40. Yes, invoking World War II – where America was directly attacked. America knew of Kristallnacht and the N?rnberg Laws and did nothing until she was attacked. This is your argument, yes?

    A Preemptive Attack is what you advocate back then. And since Hussein is as bad as Hitler, all attacks are justified. And since it is justified, all brutality is justified.

    My mother dodged bullets from a P-51 (we think). Despite of that the US behaved better than the British, Russians and French here. The image of the brave, honest hardworking GI is still in the memories of many I know. These images of Iraq torture have completely undone that. The disappointment on the faces of those who believed the US lie, as it now seems, is strong.

    It is not wrong to expect more from America. If this were France with its “Passage a Tabac”, it would be less shocking. But this is America. The myth of America is not to behave this way.

    Justification of these acts is so far removed from the image of America, that the shock will last for years.

    Again, your black-and-white world it is easy to forgive the US torture. Why can you not reject the torture and accept that this is 1) not the way to win the “Hearts and Minds” of Iraq and 2) a giant mistake?

    And how dare you assume that I would only object to US actions?

    However, when you claim to be the watch for all that is Liberty and Justice and Freedom and Rights, you damn well better behave in that way. The hypocracsy of the torture-forgivers knows no bounds.

    That is disgusting.

    KK

  41. Joe L, I don’t know about you, but I am proud to be American because in America, we are supposed to stay the moral highroad. Liberating oppressed people is a noble and worthy cause, but detouring off the moral highroad is both embarrassing and dispicable. I am outraged over this issue simply because I hold our country and its government to a much higher standard than any other country in the world. We are the leaders of the free world, are we not??? Acts like this sure make me feel we are not.

  42. joe l…i’m referring to the administration in this matter. they fucked up. they did not handle this correctly. rightly or wrongly it will be regarded as a turning point in the war on terror.

    and not one of those good turning points either.

    i’m sure you noticed this public process began only after the pictures surfaced. in cases like this there is no benefit to anything but “full disclosure” (meaning full enough to satisfy most critics).

    it should go without saying that the moral high ground is a major selling point and key bullet that bush + co (and the presidents before them, and most world leaders i would presume, etc gak gak gak) have pushed forward. this not only sacrified that moral high ground, it gives all sorts of assholes more ammunition, regardless of the scope of the abuses (and i’m sure we’ll be innundated with even worse news in the coming weeks).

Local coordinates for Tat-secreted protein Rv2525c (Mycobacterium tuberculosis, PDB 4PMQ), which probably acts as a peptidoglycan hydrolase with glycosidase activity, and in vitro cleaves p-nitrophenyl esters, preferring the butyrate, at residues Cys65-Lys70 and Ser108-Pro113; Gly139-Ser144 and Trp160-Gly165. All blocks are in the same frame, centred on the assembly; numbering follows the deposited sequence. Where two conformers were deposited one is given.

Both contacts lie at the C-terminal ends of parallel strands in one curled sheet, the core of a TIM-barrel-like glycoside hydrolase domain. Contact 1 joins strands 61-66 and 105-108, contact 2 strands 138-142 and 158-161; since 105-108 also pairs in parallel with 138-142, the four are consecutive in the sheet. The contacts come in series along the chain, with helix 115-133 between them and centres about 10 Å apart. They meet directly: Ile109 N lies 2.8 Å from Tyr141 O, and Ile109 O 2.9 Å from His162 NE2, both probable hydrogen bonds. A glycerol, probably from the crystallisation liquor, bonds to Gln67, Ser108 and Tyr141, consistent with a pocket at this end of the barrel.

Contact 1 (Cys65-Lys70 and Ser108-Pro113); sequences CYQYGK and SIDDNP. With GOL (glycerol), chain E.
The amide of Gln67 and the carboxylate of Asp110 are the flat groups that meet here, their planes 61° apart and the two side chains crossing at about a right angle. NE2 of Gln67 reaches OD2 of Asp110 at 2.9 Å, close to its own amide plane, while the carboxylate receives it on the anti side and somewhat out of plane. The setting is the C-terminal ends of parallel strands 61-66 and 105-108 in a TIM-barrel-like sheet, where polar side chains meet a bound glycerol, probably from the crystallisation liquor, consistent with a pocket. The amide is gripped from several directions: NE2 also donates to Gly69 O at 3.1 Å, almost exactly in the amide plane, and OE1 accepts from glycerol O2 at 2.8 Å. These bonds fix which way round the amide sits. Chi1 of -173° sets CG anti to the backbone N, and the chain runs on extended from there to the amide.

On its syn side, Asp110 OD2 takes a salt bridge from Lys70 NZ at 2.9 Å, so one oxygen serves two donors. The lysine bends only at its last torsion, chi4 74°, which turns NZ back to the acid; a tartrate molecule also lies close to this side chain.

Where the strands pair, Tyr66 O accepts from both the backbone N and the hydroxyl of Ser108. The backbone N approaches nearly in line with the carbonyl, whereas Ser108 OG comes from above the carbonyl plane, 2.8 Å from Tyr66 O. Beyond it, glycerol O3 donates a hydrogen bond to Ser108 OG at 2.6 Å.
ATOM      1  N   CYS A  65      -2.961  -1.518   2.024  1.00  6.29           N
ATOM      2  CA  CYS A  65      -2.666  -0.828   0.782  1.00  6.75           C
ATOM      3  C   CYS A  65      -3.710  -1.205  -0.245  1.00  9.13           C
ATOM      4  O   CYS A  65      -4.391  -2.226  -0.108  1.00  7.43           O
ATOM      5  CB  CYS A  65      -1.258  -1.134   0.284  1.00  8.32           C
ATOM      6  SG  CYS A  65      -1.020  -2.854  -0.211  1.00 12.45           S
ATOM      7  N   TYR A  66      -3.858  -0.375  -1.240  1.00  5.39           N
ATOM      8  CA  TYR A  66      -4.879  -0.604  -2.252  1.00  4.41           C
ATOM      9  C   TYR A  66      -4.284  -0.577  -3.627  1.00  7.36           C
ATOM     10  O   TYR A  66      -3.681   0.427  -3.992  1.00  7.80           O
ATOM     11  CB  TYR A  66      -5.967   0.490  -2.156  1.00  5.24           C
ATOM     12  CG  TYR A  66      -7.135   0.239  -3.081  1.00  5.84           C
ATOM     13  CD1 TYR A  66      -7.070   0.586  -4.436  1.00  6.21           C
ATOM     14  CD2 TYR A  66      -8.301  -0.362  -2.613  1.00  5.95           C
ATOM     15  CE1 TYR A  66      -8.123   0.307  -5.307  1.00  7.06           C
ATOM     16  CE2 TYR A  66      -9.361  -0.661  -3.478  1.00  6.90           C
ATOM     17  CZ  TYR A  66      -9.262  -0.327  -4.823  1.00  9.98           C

43. Come on, s.a.m., admit it. You don’t mind torture and rape so much as you hate Bush! It’s just not possible to feel sincere outrage at these barbaric acts because others have done much worse! Just admit that you’re a partisan Democrat and we can stop all this pretending.

    Sorry, but Joe L. has brought out the Thoreau in me.

  44. Supporting the evil regime that ran Abu Ghraib with financial aid, military intelligence, and turning a blind eye at the use of WMD against Iran & the Kurds is pretty bad, I’ll admit. Deciding Saddam is a reprehensible character after our warm relationship _might_ seem hypocritical. That’s why I hope no one ever looks at this:

    http://www.gwu.edu/~nsarchiv/NSAEBB/NSAEBB82/

  45. James,

    Ad hominem just means “to the man.” Instead of answering my questions you implied that I was too fixed in my own opinions to be worthy of discussion. That’s focusing on me (the man) instead of the questions.

    Semantics aside, you’re just reasserting your points regarding Libya and Saudi Arabia without providing any clear evidence of a connection (not that one doesn’t exist, I’m just waiting for evidence).

    While I’m also glad that we’re not fighting Al Quaeda in my living room (it’s hard enough to keep this place neat as it is), I’ve not seen any evidence that Al Quaeda was on its way to conduct major combat operations in America before we lured them all to Iraq.

  46. Les,
    Ad hominem would be to call you a total ass, which isn’t what I did. to clarify my point, Libya finally turned over their WMD program because Qadaffy realized America is serious this time, and may kill more than his grandaughter with the next bomb. I don’t remember any elections being held in Saude Arabia before Iraq, and, finally, If you don’t think al Quada was in Iraq before, they surely are now, and I’m glad we’re fighting them there instead of in your living room.

  47. James,

    I haven’t made any assertions. I just asked a few questions. Instead of answering them, you announced that you completely understand my opinions on the subject. I can guarantee you, based on your response, that you do not.

    I don’t know if it’s the case, but it looks like you’re merely unable to answer my simple questions and replaced informative answers (all I was looking for) with an ad hominem. If it’s not the case, then just answer the questions.

    I was just wondering, after all.

  48. First, we had the outrage over Abu Ghraib, which was justifiable. Then we had Sen. Inhofe’s outrage over the outrage, which was not. Now we have Reason’s outrage over Inhofe’s outrage. It’s a matter of time before the new outrage ends up outraging someone else.

    Someone really needs to break this cycle of outrage.